If Pope is right, Ontario Catholic schools have opened the door to the ‘promotion of homosexuality’

Catholic pro-family activists have upheld the fact that there is a just discrimination based on sexual orientation. But this wasn't our idea.
Tue Mar 20, 2012 - 9:09 am EST

March 20, 2012 ( - Since at least January 2010, LifeSite, Campaign Life Coalition, and Catholic pro-family activists have been raising the alarm bells over Ontario’s equity and inclusive education strategy and its danger to the Catholic schools.

Though the strategy clearly involved normalization of homosexual activity – contrary to Catholic teaching – the Catholic schools and their supporters repeatedly clung to language in the government’s documents upholding Catholic schools’ denominational rights.

But the problem that we flagged from the beginning was that the strategy itself implicitly required Catholic schools to hand over their denominational rights.

By signing on, the schools were being made to assent to the Ontario Human Rights Code. The issue specifically was that they were required to oppose discrimination based on “sexual orientation,” one of the categories listed in the Code.

Our concern had nothing to do with disrespect or a dislike of homosexuals, let alone hatred or a desire to deny a person’s inherent dignity. Unjust discrimination against homosexuals – including taunting and name-calling, not to mention violence – is wrong, evil, deplorable.

But we’ve upheld the fact that there is such a thing as just discrimination when it comes to sexual orientation, and that sexual orientation cannot be compared with the Code’s other categories like race or ethnicity, because it is not an immutable characteristic.

This wasn’t our idea.

In fact, it comes from Pope Benedict himself, when, as Cardinal Joseph Ratzinger, he headed the Vatican’s Congregation for the Doctrine of the Faith.

“‘Sexual orientation’ does not constitute a quality comparable to race, ethnic background, etc. in respect to non-discrimination. Unlike these, homosexual orientation is an objective disorder and evokes moral concern,” wrote Cardinal Ratzinger in a crucial document in 1992.

Legally enshrining “sexual orientation” in this way, he continued, “can easily lead to regarding homosexuality as a positive source of human rights,” and “can easily lead, if not automatically, to the legislative protection and promotion of homosexuality.”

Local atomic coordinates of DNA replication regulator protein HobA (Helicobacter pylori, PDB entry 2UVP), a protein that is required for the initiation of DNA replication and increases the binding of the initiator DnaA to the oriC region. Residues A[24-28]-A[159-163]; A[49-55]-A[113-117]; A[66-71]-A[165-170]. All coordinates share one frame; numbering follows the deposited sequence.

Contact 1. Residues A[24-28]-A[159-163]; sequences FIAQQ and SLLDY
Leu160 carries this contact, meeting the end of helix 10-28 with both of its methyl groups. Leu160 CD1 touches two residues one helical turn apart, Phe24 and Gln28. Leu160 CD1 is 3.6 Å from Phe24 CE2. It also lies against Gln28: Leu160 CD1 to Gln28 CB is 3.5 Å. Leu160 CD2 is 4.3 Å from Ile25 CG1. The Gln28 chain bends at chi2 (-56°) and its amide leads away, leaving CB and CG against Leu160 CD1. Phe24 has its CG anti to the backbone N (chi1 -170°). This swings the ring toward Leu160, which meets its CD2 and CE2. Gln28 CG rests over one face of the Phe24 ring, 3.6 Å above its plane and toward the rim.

From the push for gay-straight alliances in the Catholic schools beginning in January 2011 to the lesbian mother in Peterborough currently pushing for the removal of Catholic teaching from a school pamphlet on “homophobia,” events in Ontario over the last two years have certainly proven the then-future Pope right.

Nevertheless, we’ve learned since getting into all of this two years ago that this is a rather controversial document within the Church, perhaps indicated by the fact that it only just appeared on the Vatican’s own website.

But the fact that Cardinal Ratzinger’s teaching remains in force was confirmed on March 9th when the Vatican objected to a push for outlawing discrimination based on “sexual orientation” in a document at the UN.

Archbishop Silvano Tomasi, the Holy See’s envoy to the UN, says including sexual orientation among the categories for non-discrimination amounts to “special rights” for homosexuals. In fact, he warns that the language actually threatens the institution of marriage.

“The Holy See expresses grave concern that, under the guise of ‘protecting’ people from discrimination and violence on the basis of perceived sexual differences, this Council may be running the risk of demeaning the sacred and time-honoured legal institution of marriage between man and woman,” he wrote.

“The rights cited by the High Commissioner are rights that should and must be universally respected and enjoyed; thus efforts to particularize or to develop special rights for special groups of people could easily put at risk the universality of these rights,” he adds.

Every Catholic school board in the province of Ontario now has a policy on the books guaranteeing “special rights” for homosexually-inclined students, in the words of Archbishop Tomasi, thanks in large part to the Ontario bishops’ Institute for Catholic Education.

If Cardinal Ratzinger and Archbishop Tomasi are right, then we can be sure these policies will more and more be used by dissident teachers and the Ontario government to demand - in the then-future Pope’s words – the “protection and promotion of homosexuality.”

Patrick Craine is Canadian Bureau Chief for  He lives with his wife and two children in Nova Scotia.

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